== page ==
Throttle: A handlebar control similar to that found on motorcycles or scooters, it is used to vary the speed of the motor. E-bike throttles are usually twist-grip, thumb-lever or push-button types.
Brushless: Conventional electric motors have a rotating armature wrapped with wound copper-wire coils. The armature and windings generally rotate inside a case with fixed magnets. These motors use brushes to conduct current between stationary wires and the rotating shaft. A brushless motor is constructed in reverse. The copper-wire coils are fixed and the magnets rotate. The brushless motor does not need brushes (no wear and no dust from the worn brushes to contaminate the engine), but it does require controller circuitry to operate.
Hub motor: A motor that is incorporated into the hub of a wheel and drives it directly. The hub motor’s axle is held fixed in either the front or rear dropouts, and its shell is spun by internal electronics. Most modern electric bikes use hub motors.
Direct-drive hub motor: Direct-drive hub motors are the simplest type of hub motor. The magnets are fixed on the inside surface of the hub, and the windings are permanently attached to the axle. When power is applied, the hub is made to rotate around the axle. The advantages of a direct-drive hub motor include quiet (often silent) operation, few moving parts, and the ability to regenerate power into the battery (because the magnets are always moving over the coils). However, because the motor is always mechanically engaged, there is “cogging,” a drag that can be felt while coasting. Direct-drive motors must also be larger (and usually heavier) than comparable geared hub motors to achieve the same performance.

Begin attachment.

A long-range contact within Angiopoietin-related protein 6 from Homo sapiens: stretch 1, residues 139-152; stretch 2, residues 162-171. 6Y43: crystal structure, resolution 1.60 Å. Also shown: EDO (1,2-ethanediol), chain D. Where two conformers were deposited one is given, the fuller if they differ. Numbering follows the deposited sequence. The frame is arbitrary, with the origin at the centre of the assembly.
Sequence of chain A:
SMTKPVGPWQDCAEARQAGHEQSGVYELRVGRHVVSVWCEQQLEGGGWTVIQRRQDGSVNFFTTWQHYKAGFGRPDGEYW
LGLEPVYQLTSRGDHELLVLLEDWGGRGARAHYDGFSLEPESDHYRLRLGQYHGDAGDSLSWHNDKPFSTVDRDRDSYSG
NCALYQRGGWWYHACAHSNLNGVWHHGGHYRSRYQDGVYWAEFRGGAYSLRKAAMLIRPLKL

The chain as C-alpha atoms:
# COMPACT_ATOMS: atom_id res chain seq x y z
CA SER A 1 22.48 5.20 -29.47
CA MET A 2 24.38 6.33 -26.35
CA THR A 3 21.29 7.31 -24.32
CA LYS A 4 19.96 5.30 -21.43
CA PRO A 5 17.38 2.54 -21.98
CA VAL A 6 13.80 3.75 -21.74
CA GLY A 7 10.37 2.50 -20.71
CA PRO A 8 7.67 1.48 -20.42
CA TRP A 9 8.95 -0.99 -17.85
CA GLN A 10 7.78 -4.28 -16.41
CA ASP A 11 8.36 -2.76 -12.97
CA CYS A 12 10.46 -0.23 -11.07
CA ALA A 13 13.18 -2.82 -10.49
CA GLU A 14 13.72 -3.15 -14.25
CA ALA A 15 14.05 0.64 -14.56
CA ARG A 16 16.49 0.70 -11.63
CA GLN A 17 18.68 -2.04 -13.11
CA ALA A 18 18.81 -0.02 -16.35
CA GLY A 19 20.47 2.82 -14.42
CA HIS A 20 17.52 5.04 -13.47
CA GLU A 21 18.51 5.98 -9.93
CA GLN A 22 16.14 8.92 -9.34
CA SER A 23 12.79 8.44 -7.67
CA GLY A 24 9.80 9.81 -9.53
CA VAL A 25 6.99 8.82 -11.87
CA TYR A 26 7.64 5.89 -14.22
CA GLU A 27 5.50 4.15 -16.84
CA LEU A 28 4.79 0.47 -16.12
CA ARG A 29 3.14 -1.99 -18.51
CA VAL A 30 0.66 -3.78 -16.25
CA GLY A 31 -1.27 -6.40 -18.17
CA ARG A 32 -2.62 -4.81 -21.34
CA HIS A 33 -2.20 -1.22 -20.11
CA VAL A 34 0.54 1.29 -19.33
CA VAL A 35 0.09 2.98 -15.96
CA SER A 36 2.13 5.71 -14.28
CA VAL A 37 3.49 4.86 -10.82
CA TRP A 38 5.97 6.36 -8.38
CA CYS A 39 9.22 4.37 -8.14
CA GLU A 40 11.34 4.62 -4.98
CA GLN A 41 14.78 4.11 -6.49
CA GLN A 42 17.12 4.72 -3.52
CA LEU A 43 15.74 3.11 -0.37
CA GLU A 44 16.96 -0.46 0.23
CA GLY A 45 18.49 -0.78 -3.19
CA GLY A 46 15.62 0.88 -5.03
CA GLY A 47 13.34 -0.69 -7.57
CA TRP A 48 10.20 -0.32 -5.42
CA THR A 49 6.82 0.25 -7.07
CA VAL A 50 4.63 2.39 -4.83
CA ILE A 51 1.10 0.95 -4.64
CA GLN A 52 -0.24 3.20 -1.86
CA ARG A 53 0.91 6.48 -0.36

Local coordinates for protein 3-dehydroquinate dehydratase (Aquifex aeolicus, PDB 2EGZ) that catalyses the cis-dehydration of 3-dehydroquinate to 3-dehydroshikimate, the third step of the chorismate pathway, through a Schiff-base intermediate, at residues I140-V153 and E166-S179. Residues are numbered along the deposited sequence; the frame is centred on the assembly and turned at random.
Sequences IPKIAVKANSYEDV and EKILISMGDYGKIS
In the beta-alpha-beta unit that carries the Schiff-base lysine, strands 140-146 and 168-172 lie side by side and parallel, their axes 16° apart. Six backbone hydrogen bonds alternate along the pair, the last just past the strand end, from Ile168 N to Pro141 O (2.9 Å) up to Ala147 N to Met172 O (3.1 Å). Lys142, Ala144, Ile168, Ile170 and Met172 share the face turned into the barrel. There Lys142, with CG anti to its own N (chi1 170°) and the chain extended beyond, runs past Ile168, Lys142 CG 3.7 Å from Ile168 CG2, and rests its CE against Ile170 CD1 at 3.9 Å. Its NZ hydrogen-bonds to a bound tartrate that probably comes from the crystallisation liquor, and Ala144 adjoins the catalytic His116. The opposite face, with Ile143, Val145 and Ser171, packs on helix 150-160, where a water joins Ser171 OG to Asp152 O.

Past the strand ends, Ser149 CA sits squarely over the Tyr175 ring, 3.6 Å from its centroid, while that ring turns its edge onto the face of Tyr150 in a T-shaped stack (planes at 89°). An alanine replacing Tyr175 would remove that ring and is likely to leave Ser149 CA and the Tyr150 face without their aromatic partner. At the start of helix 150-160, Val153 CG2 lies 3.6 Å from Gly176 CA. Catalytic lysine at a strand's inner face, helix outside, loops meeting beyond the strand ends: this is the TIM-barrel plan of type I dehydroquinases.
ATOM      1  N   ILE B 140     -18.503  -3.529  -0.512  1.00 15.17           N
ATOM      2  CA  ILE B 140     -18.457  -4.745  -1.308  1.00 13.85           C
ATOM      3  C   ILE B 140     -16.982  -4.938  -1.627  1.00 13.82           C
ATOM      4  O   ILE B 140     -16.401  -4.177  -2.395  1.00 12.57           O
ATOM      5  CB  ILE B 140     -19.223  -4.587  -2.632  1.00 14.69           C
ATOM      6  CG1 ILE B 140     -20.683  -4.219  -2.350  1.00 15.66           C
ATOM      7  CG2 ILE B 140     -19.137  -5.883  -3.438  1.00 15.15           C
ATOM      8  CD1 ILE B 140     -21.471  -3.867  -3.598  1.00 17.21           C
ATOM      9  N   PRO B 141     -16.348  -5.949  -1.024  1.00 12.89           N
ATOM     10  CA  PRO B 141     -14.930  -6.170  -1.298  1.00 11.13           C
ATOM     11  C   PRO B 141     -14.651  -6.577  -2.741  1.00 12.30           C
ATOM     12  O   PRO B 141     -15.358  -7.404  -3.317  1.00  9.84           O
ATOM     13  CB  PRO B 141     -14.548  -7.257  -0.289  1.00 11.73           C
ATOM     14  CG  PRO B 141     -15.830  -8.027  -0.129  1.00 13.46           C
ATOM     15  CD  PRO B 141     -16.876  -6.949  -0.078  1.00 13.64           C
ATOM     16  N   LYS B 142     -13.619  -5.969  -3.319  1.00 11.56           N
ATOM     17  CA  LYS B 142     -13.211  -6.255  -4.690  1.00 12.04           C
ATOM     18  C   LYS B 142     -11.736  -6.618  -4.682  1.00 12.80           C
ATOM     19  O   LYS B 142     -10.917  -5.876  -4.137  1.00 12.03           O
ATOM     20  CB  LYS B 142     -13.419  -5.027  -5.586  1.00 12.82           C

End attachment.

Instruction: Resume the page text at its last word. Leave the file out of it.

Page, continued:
Regenerative braking: Sometimes referred to as “regen,”direct-drive hub motors are capable of recovering a small amount of energy back into the battery while the bike is coasting. When active, the motor’s drag on the wheel increases markedly.
Geared hub motor: These are hub motors built with internal planetary reduction gearing. In contrast to direct-drive motors, they can be smaller, more efficient and produce more torque. Geared hub motors are mechanically disengaged from the bicycle wheel when not powered, so they avoid the coasting drag experienced with direct-drive motors. These advantages come at a price; geared hub motors are more expensive, can be noisy (for electric, but still very quiet compared to any internal combustion system) and have moving parts that can wear out.
Front drive: A front-drive bike has the hub motor in the front wheel. This is rarely used on production e-bikes, but is quite common for conversion kits.
Center drive: A center-drive bike mounts the motor or drive unit in the center part of the bike’s frame. The most modern center-drive units supply power to the bicycle chain, so the motor gains the advantage of any available gear options from the rear cassette and derailleur.
Controller: The “brain” of an e-bike. Typically, the controller acts as a smart connection between the other components on the bike: motor, battery, throttle (if applicable) and the pedal assist.
Pedelec: A chiefly European term meaning an e-bike with only a pedal-assist function and a speed limit of 25 km/h. n